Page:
... fast-paced and maddening ... what’s most surprising and powerful about The Hard Sell is not one company’s criminality — we’ve grown inured to corporations behaving badly — as much as how institutionalized these practices were across the modern drug industry ... My one big complaint about The Hard Sell is that it’s unclear how much damage Subsys did in the context of the broader opioid epidemic. Hughes includes tales of people overdosing and becoming addicted, of lives and families shattered, but I was left unsure whether prescription drugs like Subsys were a root cause of the fentanyl crisis, a contributing factor or a meaningless blip ... At times I wondered if the answer might be the latter and if Hughes was dodging an inconvenient fact so as not to deflate an otherwise compelling story. If so, he needn’t have worried. Even if Insys turns out to be a footnote in the opioid epidemic, there is value in exposing the world to the scummy underbelly of a powerful industry — especially one that has become the sudden object of so much public gratitude.
... a tightly focused and insightful account of how a company that went public in the most successful IPO of 2013 soon ended up a poster child for corporate greed and chicanery, a firm so corrupt that prosecutors brought it to heel using federal statutes created to fight the Mafia ... Marbled throughout The Hard Sell are vivid portraits of key executive ... If there’s one element that gets relatively short shrift, it’s the patients who got addicted to Subsys. Although no one contends that the painkiller played remotely as big a role in the opioid crisis as OxyContin, I wanted to read more about people who took it for aches that had nothing to do with cancer and got hooked ... Still, as a gripping tale of one drug firm’s unscrupulous efforts to profit from pain, The Hard Sell is hard to beat.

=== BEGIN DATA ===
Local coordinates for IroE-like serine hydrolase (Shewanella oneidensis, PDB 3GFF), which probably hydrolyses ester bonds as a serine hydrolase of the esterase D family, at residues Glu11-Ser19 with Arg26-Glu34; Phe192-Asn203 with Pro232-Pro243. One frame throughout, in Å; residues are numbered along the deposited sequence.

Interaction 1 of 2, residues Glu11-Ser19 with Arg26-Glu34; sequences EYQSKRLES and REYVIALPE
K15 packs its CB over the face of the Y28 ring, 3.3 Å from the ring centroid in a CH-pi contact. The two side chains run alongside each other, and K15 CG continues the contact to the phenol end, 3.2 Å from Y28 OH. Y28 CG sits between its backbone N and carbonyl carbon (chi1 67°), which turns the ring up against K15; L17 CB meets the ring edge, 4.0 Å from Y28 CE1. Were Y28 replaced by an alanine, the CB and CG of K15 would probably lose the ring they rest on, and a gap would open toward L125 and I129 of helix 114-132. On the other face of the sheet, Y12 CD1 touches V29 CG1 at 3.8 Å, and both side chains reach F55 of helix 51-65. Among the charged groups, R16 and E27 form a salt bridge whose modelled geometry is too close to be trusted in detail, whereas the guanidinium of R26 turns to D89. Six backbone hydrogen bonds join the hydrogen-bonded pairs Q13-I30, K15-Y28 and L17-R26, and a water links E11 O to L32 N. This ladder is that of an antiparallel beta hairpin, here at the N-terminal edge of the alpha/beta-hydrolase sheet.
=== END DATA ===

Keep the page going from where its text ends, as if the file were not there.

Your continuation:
Does the world really need another book about the opioid crisis?...The Hard Sell by Evan Hughes proves a worthy addition to the collection ... Hughes wisely avoids the ground covered by his predecessors ... isn’t so much a book about the opioid crisis as it is an in-depth look at an especially brazen company operating in the sometimes murky world of specialty pharmaceuticals ... Hughes captures the unsavory conversations that took place among low-level sales reps, marketing executives and other figures who dreamed up schemes to push Subsys, but he’s less rigorous about calling out the grownups who might have prevented Insys’s expansion. Who were the underwriters who took this obviously shifty company public? Who sat on the board of directors? And why, when presented with an overdue internal investigation of Insys practices, did the board and chief executive ignore recommendations to terminate bad actors?
An account of the inner workings of a pharmaceutical company could have been dull in the hands of another author, but Hughes brings it to life beautifully. He weaves together a vivid cast of characters—doctors, sales reps, and executives—with key commentary illustrating the connections between a relatively small drug company named Insys Therapeutics and the broader opiate epidemic. As compelling as a true crime documentary, the book details Insys’s relentless quest to corner the drug market with its version of fentanyl and chronicles the resulting federal trial ... Even readers with little background on the topic will find themselves riveted by the narrative—and disgusted by the tactics and mindset of Kapoor and his colleagues. Hughes perfectly captures the human impact of pharmaceutical sales and corporate greed ... Anyone who picks up this title will be left reflecting on how the U.S. medical system and drug companies have recklessly destroyed countless lives. A book readers will not soon forget.
... revelatory ... Hughes does an excellent job of illuminating the inner workings of Big Pharma’s malicious practices ... While the arc of this story won’t surprise readers familiar with the recent Purdue Pharma headlines, this is a powerful indictment of abhorrent industry practices.